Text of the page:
After nearly two years of construction, Google along with a consortium of telecom providers announced the completion of the FASTER broadband cable system that links Japan and the United States. The cable system is the fastest of its kind and stretches nearly 9,000 km across the bottom of the Pacific Ocean.
The FASTER Consortium includes Google, China Mobile International, China Telecom Global, Global Transit, KDDI, Singtel, and supplier NEC Corporation. The 9,000 km cable starts in Oregon and has two landing points in Japan that are strategically located outside of tsunami zones to help prevent network outages.
In addition to providing more bandwidth, the cable will act as a redundancy for the seismically sensitive East Asia region. There are major hubs on the West Coast that connect Los Angeles, San Francisco, Portland, and Seattle, while major cities in Japan and the rest of Asia will also benefit.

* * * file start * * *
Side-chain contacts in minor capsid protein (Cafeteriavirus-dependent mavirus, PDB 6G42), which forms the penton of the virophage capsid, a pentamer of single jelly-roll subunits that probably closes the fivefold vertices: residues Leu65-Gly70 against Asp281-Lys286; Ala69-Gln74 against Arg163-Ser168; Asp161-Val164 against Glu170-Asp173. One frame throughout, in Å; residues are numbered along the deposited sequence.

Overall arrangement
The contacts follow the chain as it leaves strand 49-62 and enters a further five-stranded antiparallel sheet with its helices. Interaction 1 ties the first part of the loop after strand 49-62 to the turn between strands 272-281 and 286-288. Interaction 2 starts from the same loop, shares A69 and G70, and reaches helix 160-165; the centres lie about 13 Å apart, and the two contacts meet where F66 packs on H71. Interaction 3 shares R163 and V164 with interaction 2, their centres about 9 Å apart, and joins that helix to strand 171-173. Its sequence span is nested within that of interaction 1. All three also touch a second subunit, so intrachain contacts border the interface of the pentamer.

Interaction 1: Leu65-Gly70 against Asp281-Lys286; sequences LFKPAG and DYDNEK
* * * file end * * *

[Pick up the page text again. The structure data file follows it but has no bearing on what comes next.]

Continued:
At 60 Terabits per second, FASTER will help “support the expected four-fold increase in broadband traffic demand between Asia and North America.” The system uses a six-fiber pair cable and the latest 100Gbps digital coherent optical transmission technology.
As a member of the FASTER Consortium, Google has sole access to a pair of 100Gb/s x 100 wavelengths optical transmission strands — one for sending and the other for receiving. The system will support Google Apps users and the new Google Cloud Platform East Asia region in Tokyo.
Google now owns four undersea cables around the world. Dedicated bandwidth results in faster data transfers and reduced latency for services that rely on Google’s servers. End-to-end testing has been successfully completed and the service will start on 30 June 2016.